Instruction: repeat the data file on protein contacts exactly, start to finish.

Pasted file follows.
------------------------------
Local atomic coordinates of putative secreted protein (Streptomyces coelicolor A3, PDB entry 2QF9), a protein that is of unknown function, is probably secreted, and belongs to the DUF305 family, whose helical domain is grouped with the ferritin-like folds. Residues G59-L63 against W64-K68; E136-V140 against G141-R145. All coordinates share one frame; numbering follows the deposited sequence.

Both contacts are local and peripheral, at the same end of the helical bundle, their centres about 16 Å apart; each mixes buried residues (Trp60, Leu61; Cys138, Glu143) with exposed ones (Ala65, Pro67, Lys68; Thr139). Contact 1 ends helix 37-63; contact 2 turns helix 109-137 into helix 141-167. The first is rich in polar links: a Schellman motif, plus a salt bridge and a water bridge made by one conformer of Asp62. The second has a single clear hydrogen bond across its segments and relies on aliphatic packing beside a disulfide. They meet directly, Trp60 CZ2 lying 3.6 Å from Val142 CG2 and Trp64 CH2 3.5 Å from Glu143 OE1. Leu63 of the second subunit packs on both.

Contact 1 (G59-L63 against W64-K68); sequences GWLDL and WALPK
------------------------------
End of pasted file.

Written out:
Local atomic coordinates of putative secreted protein (Streptomyces coelicolor A3, PDB entry 2QF9), a protein that is of unknown function, is probably secreted, and belongs to the DUF305 family, whose helical domain is grouped with the ferritin-like folds. Residues G59-L63 against W64-K68; E136-V140 against G141-R145. All coordinates share one frame; numbering follows the deposited sequence.

Both contacts are local and peripheral, at the same end of the helical bundle, their centres about 16 Å apart; each mixes buried residues (Trp60, Leu61; Cys138, Glu143) with exposed ones (Ala65, Pro67, Lys68; Thr139). Contact 1 ends helix 37-63; contact 2 turns helix 109-137 into helix 141-167. The first is rich in polar links: a Schellman motif, plus a salt bridge and a water bridge made by one conformer of Asp62. The second has a single clear hydrogen bond across its segments and relies on aliphatic packing beside a disulfide. They meet directly, Trp60 CZ2 lying 3.6 Å from Val142 CG2 and Trp64 CH2 3.5 Å from Glu143 OE1. Leu63 of the second subunit packs on both.

Contact 1 (G59-L63 against W64-K68); sequences GWLDL and WALPK